As outlined above, this statement made by Federman in his essay ‘The writer as self-translator’, unfolds for his reader the complex and juxtaposing position, Samuel Beckett may have found himself in, regarding not only his work, but his cultural affiliation as such. By this I mean the sameness and otherness France as a country, due to its diverse culture, had to offer this Irish citizen, resulting in clashes and correspondence, consequently affecting the feasibility of a connection between the two. Federman appears to outline the diversities recognisable in Beckett’s recreation of his piece. Rather than judging the author’s freedom he possesses in regard to alterations within his play, he seems to explain these differences in terms of Beckett’s split affiliations towards and relationships with dissimilar cultures and languages. When reviewing Federman’s remark in a literal sense, these languages, as already established in a cultural context, appear to clash and collaborate with one another, resulting in varying aspects of expressions in relation to one and the same topic.

In contrast to Rushdie’s observation concerning the internal act of translation in the process of creation, Federman reconsiders this process in reverse, while assessing it within the context of an internal dialogue. This internal conversation thus appears to establish two diverse personalities within the individual that seem to be accompanying one another, in Beckett’s case hesitant of which is the stronger of the two. An external dialogue is typically created by two or more participants communicating with one another through questions and answers, or otherwise agreements and disagreements. Through the progress within the act of communication, a certain tension is created between the contributors. This tension does not necessarily have to be of a negative nature, but might simply have been formed through the excitement of this agreement, or disagreement. Due to the internal nature of Beckett’s dialogue, this tension is obscured, until conveyed through words or physical expression. It seems to be evident when contrasting the original French version of Waiting for Godot to its English recreation. Beckett appears to have adapted the piece according to his personal experiences regarding diversities in cultural interests, the type of humour recognisable within the culture, and linguistic characteristics, evident in formal, as well as informal types of expression. Alterations made in regard to humoristic improvement within each version, seem particularly complex to analyse and consequently justify, as for this task, extensive, practically internal knowledge of that particular culture is a necessity. Beckett’s familiarity with the British, as well as the French, and the German culture are clearly portrayed and knowledgably employed throughout Waiting for Godot. However, alterations are predominantly executed in order to resolve diversities in culture or language and make the text more accessible to the proposed nation, changes in terms of character personality became manifested within the play.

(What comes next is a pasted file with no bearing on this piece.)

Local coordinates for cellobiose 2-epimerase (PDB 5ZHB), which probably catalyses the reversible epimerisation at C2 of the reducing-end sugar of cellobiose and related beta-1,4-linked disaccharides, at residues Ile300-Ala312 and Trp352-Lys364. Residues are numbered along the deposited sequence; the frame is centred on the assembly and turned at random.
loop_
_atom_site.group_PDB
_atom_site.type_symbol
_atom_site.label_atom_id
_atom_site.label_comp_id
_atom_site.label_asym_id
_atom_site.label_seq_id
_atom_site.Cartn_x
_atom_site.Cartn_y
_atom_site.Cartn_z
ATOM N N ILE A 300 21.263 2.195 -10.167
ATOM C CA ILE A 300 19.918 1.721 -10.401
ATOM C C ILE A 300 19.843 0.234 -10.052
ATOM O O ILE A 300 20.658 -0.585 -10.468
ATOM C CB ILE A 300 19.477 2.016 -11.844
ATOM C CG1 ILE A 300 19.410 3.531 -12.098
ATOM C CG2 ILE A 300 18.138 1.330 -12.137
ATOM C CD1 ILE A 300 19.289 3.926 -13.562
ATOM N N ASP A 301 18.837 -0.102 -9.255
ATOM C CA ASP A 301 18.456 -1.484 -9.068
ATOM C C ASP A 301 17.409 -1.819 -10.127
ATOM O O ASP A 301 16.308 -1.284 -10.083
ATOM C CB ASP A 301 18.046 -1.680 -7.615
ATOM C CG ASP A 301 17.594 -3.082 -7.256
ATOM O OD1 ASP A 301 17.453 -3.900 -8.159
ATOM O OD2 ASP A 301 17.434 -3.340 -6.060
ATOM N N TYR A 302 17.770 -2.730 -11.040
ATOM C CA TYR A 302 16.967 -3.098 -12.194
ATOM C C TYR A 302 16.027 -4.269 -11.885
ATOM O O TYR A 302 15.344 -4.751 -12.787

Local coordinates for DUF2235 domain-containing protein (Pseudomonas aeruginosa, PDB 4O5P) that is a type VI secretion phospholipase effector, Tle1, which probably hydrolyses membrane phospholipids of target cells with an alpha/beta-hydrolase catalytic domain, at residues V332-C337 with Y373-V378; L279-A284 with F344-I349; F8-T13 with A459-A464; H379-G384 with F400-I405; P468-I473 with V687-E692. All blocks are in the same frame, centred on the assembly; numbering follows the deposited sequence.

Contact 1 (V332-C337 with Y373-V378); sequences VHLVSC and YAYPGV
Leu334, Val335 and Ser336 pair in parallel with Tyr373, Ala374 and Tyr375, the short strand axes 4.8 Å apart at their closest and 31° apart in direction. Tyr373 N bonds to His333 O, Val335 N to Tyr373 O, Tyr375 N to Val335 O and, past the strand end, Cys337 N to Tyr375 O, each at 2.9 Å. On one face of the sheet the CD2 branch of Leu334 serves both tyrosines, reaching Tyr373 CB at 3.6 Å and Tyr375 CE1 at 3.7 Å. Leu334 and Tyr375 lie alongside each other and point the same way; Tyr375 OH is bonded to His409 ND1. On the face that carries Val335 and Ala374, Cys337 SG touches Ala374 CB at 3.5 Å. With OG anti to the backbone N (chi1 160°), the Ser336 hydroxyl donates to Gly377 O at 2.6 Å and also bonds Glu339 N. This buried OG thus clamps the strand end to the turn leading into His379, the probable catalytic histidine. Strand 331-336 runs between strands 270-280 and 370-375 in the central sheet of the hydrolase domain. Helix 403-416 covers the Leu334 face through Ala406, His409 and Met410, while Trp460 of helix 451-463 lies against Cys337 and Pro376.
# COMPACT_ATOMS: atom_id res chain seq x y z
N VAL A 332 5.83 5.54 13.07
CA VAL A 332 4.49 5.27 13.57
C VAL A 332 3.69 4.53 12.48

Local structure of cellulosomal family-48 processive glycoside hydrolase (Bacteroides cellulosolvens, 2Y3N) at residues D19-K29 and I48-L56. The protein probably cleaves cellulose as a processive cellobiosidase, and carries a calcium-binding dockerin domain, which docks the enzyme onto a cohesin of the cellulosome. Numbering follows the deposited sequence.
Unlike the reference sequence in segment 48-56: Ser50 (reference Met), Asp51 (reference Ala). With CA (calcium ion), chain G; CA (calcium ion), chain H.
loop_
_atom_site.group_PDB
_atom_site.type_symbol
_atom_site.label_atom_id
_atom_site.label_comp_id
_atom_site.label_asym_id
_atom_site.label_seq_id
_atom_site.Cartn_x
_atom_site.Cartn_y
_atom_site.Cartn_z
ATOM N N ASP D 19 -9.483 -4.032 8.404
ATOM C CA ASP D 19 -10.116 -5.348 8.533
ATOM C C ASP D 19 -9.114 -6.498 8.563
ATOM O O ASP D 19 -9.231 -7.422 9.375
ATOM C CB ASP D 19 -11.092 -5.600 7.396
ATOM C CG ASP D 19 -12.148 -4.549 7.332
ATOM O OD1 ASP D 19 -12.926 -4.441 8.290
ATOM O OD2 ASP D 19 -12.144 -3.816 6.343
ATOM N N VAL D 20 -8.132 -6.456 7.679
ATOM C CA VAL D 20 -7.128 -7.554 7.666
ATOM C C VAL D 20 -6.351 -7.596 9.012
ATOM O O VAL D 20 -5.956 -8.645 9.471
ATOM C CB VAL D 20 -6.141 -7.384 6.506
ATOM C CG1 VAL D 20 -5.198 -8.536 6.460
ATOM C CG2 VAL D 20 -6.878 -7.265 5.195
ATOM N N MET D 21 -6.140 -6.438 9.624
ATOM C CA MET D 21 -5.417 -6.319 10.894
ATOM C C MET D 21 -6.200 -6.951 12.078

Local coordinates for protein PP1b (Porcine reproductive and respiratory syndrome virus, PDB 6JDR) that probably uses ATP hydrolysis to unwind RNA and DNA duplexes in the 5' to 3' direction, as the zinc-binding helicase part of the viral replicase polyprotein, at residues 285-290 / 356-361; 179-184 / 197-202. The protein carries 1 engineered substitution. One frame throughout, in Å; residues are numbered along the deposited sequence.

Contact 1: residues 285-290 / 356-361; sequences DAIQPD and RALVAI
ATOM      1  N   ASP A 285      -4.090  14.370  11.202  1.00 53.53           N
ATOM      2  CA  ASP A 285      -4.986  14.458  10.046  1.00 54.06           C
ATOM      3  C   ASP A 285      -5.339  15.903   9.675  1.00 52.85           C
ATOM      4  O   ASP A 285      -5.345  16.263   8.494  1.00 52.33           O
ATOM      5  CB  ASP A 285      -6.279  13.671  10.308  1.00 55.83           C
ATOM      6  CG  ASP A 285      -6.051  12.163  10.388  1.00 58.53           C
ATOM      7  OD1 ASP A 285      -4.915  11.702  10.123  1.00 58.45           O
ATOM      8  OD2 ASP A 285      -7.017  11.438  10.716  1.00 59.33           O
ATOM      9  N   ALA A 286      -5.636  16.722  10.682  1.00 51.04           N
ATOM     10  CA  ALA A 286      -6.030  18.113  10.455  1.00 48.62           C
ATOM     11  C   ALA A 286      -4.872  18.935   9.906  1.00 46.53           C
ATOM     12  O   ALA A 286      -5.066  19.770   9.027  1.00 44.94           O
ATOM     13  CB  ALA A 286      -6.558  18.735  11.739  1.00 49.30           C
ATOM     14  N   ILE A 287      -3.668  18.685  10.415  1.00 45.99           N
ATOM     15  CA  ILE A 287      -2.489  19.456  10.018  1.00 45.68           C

Pozzo (to Estragon): Quel âge peut-il bien avoir? / What age would you say he was? / Wie alt mag er sein?

Estragon: Demandez-lui. (Ask him.) / Eleven. / Fragen Sie Ihn doch. (Ask him.)[6]

As made visible in the example above, which was taken from the first Act of the play, sentences and expressions are altered in the English translation of the piece, providing it with an entirely different scene. The French, as well as the German version of the play reply to Pozzo’s enquiry, regarding his servant Lucky, What age would you say he was?, with a simple Ask him. What entitles the English Estragon to a sudden alteration of this response? What made Beckett decide that this response was the more appropriate one for this particular character in this particular instant? The reply given in the two similar versions seems more straightforward, emphasising the relationship between characters, which often appears harsh and filled with orders, leaving the conversation incomplete, as well as obliquely opening up the dialogue to the other characters. The English adaptation, on the other hand, leaves the audience in no doubt that Estragon does not seem concerned about the issue in any way, striving to end this part of the exchange. Lucky’s age, or age in general, is evident as a recurring theme throughout the piece, emphasizing the issue of time. But Estragon’s response Eleven provides the reader with a supposedly untrue, but specific statement in regards to age. Pozzo appears to be the only character bothered about specificity in regards to the passing of time in Act I, as he feels it important to, first of all establish the amount of time passed since the beginning of his journey, as well as the age difference between him and his servant Lucky. In Act II, on the other hand, he rejects any consideration of time in its entirety.

This determined rejection of specificity generates a conscious tension between the characters in regards to themes.

The tension in relation to cultural and lingual differences outlined above, appears to already attain a climax in Act I, when Beckett incorporates a juxtaposition between culture and language. These types of juxtapositions are evident in several places throughout the play, emerging, however, in various shapes and forms.